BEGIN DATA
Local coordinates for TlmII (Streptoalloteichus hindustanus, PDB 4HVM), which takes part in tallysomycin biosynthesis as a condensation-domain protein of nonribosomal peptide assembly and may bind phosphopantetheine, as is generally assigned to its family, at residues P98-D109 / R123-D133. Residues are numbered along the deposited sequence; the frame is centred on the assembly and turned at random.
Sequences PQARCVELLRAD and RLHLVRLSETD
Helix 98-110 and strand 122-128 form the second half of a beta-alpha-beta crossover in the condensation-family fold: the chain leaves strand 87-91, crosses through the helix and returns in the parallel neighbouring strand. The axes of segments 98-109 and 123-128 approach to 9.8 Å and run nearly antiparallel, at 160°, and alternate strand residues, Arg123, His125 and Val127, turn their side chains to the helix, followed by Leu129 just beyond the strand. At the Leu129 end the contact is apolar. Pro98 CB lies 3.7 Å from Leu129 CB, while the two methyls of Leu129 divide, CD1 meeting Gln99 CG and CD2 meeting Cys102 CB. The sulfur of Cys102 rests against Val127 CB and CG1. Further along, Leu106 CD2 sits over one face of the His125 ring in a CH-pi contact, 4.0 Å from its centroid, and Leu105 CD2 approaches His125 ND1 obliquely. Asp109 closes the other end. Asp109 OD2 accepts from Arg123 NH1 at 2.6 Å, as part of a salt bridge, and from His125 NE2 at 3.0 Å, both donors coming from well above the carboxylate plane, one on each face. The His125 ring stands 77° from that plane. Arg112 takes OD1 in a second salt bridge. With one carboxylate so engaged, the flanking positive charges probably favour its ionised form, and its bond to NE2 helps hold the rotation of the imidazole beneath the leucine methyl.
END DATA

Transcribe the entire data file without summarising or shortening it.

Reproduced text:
Local coordinates for TlmII (Streptoalloteichus hindustanus, PDB 4HVM), which takes part in tallysomycin biosynthesis as a condensation-domain protein of nonribosomal peptide assembly and may bind phosphopantetheine, as is generally assigned to its family, at residues P98-D109 / R123-D133. Residues are numbered along the deposited sequence; the frame is centred on the assembly and turned at random.
Sequences PQARCVELLRAD and RLHLVRLSETD
Helix 98-110 and strand 122-128 form the second half of a beta-alpha-beta crossover in the condensation-family fold: the chain leaves strand 87-91, crosses through the helix and returns in the parallel neighbouring strand. The axes of segments 98-109 and 123-128 approach to 9.8 Å and run nearly antiparallel, at 160°, and alternate strand residues, Arg123, His125 and Val127, turn their side chains to the helix, followed by Leu129 just beyond the strand. At the Leu129 end the contact is apolar. Pro98 CB lies 3.7 Å from Leu129 CB, while the two methyls of Leu129 divide, CD1 meeting Gln99 CG and CD2 meeting Cys102 CB. The sulfur of Cys102 rests against Val127 CB and CG1. Further along, Leu106 CD2 sits over one face of the His125 ring in a CH-pi contact, 4.0 Å from its centroid, and Leu105 CD2 approaches His125 ND1 obliquely. Asp109 closes the other end. Asp109 OD2 accepts from Arg123 NH1 at 2.6 Å, as part of a salt bridge, and from His125 NE2 at 3.0 Å, both donors coming from well above the carboxylate plane, one on each face. The His125 ring stands 77° from that plane. Arg112 takes OD1 in a second salt bridge. With one carboxylate so engaged, the flanking positive charges probably favour its ionised form, and its bond to NE2 helps hold the rotation of the imidazole beneath the leucine methyl.